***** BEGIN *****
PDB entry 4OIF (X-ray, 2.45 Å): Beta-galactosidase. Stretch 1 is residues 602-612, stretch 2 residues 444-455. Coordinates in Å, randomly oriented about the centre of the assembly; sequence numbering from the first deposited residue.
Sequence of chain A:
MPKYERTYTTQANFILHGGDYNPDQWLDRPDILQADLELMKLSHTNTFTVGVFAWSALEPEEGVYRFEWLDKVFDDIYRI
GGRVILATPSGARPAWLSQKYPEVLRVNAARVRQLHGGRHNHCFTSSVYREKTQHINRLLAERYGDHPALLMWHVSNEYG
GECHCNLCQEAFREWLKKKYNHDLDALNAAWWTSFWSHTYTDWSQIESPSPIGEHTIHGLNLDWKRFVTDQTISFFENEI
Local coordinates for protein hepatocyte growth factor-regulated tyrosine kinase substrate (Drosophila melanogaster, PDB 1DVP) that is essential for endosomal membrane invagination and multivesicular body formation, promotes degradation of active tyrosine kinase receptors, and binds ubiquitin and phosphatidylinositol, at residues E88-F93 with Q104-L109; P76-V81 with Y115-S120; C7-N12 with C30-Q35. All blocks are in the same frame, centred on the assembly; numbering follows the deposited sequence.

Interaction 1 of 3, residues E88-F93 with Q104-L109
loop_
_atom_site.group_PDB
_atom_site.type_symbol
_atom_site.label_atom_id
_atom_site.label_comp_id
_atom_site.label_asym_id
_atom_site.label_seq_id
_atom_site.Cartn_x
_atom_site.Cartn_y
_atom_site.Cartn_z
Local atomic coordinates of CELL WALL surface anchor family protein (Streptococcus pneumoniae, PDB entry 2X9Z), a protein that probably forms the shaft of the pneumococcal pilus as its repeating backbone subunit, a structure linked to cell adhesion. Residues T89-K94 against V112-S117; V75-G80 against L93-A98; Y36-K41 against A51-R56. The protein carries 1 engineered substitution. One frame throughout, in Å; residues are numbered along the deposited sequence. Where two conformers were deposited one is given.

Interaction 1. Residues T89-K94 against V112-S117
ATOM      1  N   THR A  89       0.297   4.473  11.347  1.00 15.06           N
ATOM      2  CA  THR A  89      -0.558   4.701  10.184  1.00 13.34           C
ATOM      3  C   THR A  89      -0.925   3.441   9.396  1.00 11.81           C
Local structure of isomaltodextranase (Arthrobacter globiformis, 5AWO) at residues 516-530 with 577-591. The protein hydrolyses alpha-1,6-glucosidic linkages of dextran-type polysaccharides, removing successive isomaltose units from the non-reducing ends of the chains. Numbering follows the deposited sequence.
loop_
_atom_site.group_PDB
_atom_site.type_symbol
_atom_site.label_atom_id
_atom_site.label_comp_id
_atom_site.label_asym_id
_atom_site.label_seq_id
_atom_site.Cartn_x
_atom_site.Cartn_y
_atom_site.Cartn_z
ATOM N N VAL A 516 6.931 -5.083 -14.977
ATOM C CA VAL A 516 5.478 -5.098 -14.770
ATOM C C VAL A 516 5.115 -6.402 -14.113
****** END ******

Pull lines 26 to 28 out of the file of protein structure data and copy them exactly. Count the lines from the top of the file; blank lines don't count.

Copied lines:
_atom_site.type_symbol
_atom_site.label_atom_id
_atom_site.label_comp_id